Come to Midtown Crossing, located at 32nd and Farnam Streets, to check out a collection of 20 window displays created by local nonprofits, students and individual artists, and vote for your favorite. The displays will be available daily for viewing through Jan. 1. More.
Families are invited to Bass Pro Shops and Cabela’s to visit the Christmas village. There will be free photos with Santa, as well as free family holiday activities, including crafts and games. Santa’s Wonderland will be open through Dec. 24. Free photos with Santa are available from 5 to 8 p.m. on weekdays, 10 a.m. to 8 p.m. on Saturday and noon to 5 p.m. on Sunday. Bass Pro Shops is at 2901 Bass Pro Drive in Council Bluffs, and Cabela’s is at 12703 Westport Parkway in La Vista.
Come to Elmwood, Nebraska — located about 45 minutes southwest of Omaha — Saturday for a full day of fun for the whole family. The day will begin with a pancake feed at 7 a.m. and will continue with craft fairs, shopping, Santa, historical tours, balloon artists, a princess and superhero meet-and-greet, a live nativity, a parade, soup dinner and more.
Aksarben Village, near 67th and Center Streets, will host its holiday event Friday from 6 to 8 p.m. The event will include the tree lighting ceremony, a heated tent, free horse and carriage rides, live music, face painting and free food and drink from Dudley’s Pizza & Tavern. There will also be appearances by Santa and Mrs. Claus. The event will also take place Nov. 30 and Dec. 7 and 14. More.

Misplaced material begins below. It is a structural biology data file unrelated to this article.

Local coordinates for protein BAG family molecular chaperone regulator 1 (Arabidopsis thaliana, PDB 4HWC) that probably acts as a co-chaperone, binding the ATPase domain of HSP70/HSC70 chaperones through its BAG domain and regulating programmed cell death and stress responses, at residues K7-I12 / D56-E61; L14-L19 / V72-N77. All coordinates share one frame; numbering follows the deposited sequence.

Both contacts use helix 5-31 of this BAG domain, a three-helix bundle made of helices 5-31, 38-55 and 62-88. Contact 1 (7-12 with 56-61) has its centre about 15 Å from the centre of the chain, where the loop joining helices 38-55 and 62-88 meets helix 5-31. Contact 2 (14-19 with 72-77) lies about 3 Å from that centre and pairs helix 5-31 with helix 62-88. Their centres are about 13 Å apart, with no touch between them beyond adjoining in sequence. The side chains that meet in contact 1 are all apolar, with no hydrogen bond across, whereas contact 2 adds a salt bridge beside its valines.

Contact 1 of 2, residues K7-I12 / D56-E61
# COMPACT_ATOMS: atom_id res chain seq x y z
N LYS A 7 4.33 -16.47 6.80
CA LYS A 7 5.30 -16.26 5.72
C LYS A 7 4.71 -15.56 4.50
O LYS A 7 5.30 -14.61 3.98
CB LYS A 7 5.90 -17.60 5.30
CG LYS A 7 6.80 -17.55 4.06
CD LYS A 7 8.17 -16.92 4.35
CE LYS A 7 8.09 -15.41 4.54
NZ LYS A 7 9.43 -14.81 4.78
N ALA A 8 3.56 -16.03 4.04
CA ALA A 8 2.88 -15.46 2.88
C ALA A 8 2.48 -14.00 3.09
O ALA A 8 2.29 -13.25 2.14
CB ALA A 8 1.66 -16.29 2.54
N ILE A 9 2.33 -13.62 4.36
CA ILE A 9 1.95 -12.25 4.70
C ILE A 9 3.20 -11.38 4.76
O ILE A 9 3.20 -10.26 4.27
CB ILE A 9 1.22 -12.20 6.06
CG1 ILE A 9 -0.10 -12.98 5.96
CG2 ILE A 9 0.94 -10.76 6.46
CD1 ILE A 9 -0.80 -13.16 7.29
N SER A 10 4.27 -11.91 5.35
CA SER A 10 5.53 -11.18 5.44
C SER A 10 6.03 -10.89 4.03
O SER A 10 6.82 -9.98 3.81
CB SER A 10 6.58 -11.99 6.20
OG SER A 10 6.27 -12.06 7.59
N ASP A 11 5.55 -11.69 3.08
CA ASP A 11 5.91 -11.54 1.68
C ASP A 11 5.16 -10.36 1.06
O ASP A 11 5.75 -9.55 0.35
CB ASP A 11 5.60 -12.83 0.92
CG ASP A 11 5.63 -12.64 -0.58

“A Christmas Carol” is the holiday tale of Ebenezer Scrooge and his life-changing journey. The show runs until Dec. 23 at the Omaha Community Playhouse. Children ages 3 and younger are not allowed. Tickets start at $40. To see the schedule, click here.
Come to the Tangier Shrine Center, 2823 S. 84th St., through Nov. 24 to view nearly 70 Christmas trees. Those who attend can be entered to win one of the trees — and all the gifts associated with it — on display. The event will also include homemade food from the Snowflake Café. Tickets are $2 per person, and kids 12 and younger are free. Raffle tickets are $1 each. Hours are 9 a.m. to 9 p.m. Saturday and noon to 6 p.m. Sunday. Week day hours are 10 a.m. to 9 p.m. Monday through Wednesday. The festival will be closed for Thanksgiving, but will reopen Friday from 9 a.m. to 9 p.m. and Saturday from 9 a.m. to 7 p.m. More.